Tag: black belt

The Invisible Black Belt

A lot of people don’t know this, but I experienced a unique journey into the male-dominated, testosterone-infested world of martial arts at the tender young age of 47. To my surprise (and everyone else’s), I became my teacher’s first female black belt ten years later.

In the twenty-year-long history of the martial arts school, no woman had ever achieved the rank of black belt. I was the first, and I shattered a lot of glass ceilings and belief systems along the way, including my own. I have many funny, inspiring, and heart wrenching stories as my training helped me evolve physically, mentally, emotionally, and spiritually.

Yes, I said spiritually. Because there is a strong sense of spirituality embedded in a high level and elite  martial art like the one I was studying. You are developing your own spirit (or character) as you learn valuable life skills which help you cope with anything and everything that comes your way, both on the mat and life in general.

In a bizarre twist of fate, I began training in Ninpo Tai Jutsu, an ancient Japanese martial art, in September of 2003. The truth is, I never went looking for the art. Instead, the art came looking for me, and simply would not take “NO” for an answer. I shocked everyone when I began training, including myself, because I just knew I would hate it.

I didn’t hate it. I fell in love with the art, the training, and the sense of empowerment I gained from training. Through my journey into this ancient, mysterious and beautiful martial art, I learned discovered a part of myself that I never knew existed. Ninpo Tai Jutsu helped me realize my personal power and unleash the Invisible Black Belt that had been buried deep inside me all along.

All of the principles that I learned in my training has helped me in every aspect of my life. I share these principles with my many audiences in my speaking engagements, workshops, and classes. I believe that there is an Invisible Black Belt in each and every one of us, just waiting to be unleashed to help us realize our personal power and reclaim our human dignity.

Let me help you discover yours!

There’s a Warrior in All of Us

I began my journey into the world of martial arts twelve years ago at the tender young age of 47. I guess this means I am admitting how old I am, even though I know that a lady never tells her age. However, no one has ever accused me of being a lady. Actually, someone once did a long time ago, but that’s a story for another day.

Anyway, it takes a tremendous amount of courage for a woman to walk into a testosterone-infested, male-dominated dojo and give strange men permission to attack them. It also requires an enormous amount of trust. I had neither, and there are still times when I have issues with both. However, what I lack in courage and trust, I have always been able to compensate with humor and false bravado.

When I began training, there wasn’t a high ranking female student at the dojo that could show me the ropes, be my role model, and teach me how to deal with a room full of Neanderthals. Even though all of the guys were very respectful and supportive, it didn’t keep me from being terrified and feeling like I was in a room full of Fred Flintstone and his bowling buddies.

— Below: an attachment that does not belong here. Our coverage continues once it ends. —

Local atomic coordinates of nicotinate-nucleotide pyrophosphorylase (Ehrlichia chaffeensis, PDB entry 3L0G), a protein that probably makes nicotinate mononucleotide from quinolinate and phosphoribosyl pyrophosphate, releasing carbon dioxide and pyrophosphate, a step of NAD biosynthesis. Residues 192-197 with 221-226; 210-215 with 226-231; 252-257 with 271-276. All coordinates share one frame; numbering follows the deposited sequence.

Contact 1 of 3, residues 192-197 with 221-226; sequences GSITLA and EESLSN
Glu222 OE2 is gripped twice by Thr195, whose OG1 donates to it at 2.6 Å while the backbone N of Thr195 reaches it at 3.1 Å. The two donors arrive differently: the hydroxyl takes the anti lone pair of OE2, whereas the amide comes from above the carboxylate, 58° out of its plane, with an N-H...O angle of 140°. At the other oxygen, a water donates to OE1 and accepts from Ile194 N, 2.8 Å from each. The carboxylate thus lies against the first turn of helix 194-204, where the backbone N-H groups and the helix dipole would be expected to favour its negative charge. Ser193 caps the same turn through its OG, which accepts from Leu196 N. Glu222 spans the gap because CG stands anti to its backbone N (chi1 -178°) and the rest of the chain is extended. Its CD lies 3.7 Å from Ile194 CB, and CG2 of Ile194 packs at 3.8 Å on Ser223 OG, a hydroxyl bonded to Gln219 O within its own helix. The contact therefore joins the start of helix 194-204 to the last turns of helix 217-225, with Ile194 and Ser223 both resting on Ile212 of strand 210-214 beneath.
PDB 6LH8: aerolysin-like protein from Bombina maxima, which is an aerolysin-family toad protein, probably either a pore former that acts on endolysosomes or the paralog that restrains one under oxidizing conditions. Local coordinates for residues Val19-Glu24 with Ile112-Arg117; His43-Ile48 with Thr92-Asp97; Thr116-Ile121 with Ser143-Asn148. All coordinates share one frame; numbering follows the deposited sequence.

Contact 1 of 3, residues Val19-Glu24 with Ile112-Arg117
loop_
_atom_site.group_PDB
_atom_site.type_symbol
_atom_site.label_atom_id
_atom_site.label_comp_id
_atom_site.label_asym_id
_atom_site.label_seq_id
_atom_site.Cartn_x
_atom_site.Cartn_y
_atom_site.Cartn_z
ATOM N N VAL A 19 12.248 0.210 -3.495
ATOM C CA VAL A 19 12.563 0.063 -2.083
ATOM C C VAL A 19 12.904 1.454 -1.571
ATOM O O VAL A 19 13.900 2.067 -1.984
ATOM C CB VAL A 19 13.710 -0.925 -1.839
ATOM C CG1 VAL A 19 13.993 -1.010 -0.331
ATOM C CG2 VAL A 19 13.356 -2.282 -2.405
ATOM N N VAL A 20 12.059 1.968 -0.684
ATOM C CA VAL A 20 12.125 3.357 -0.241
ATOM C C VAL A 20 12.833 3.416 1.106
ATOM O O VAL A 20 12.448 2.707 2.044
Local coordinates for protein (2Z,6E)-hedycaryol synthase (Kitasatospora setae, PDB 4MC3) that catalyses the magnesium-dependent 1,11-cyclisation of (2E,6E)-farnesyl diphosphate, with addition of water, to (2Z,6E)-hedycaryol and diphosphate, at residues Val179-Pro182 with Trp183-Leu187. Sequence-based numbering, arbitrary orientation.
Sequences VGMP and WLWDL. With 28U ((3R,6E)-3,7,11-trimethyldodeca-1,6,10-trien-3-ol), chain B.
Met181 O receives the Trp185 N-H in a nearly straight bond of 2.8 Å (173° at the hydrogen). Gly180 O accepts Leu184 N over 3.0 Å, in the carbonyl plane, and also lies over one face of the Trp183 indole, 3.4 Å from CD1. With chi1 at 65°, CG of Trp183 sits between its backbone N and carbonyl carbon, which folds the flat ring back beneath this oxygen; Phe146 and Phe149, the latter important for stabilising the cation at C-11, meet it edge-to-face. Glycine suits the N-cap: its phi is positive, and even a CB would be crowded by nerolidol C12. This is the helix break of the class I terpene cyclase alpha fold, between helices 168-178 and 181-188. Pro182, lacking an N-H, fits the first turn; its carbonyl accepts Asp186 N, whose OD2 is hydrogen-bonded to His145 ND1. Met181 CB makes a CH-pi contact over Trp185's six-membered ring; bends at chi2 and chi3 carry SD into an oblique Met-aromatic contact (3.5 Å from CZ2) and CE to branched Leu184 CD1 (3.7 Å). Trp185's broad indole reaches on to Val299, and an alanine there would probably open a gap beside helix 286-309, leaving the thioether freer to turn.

They would take turns teaching me the secrets of the art of the Ninja, and there were even days when they actually argued over who would “get” to work with me. I thought they were just trying to impress me while they taught me the basic skills of a white belt. It didn’t take long for me to recognize that even on my worst day, I looked prettier and smelled better than any of the men they were used to rolling around with on the mat. Besides, I washed my gi after every class.

Since I didn’t have an upper ranking female student to emulate, I had to fend for myself and make up the rules as I went along. I told the guys that they were permitted to grab me, punch me, kick me, sweep me, throw me, and pin me to the ground. But under no circumstances were they allowed to mess up my make-up or chip my nail polish. After all, a girl’s got to set some boundaries, and that would just make me mad. Besides, it would be uncivilized.

Eventually, they got used to having me around the dojo, and I seemed to take on a role that was a combination of mascot, little sister, wise woman and awesome sex goddess. However, I still wasn’t in it for the long haul. I figured I would take a few classes, learn a few techniques and move on with my life.

But, something funny happened along the way. I fell in love with the art and I fell in love with the training. And I really, really fell in love with the sense of strength, grace, and confidence that I developed from training. With every milestone I achieved, there was another one waiting to be accomplished. Every time I felt I had reached my limit and wanted to quit, something kept drawing me back.

Every so often I have a test of faith, even at this point in my training. I’ll hear a voice in my head saying “Quit. Just quit.” But the truth is I can’t quit, and I won’t. Because martial arts isn’t just something I do; it’s something I am. So, I tell that little voice to shut up and mind its own business. It’s not that I have anything to prove, except for a point. And that point is, there is a Warrior in all of us.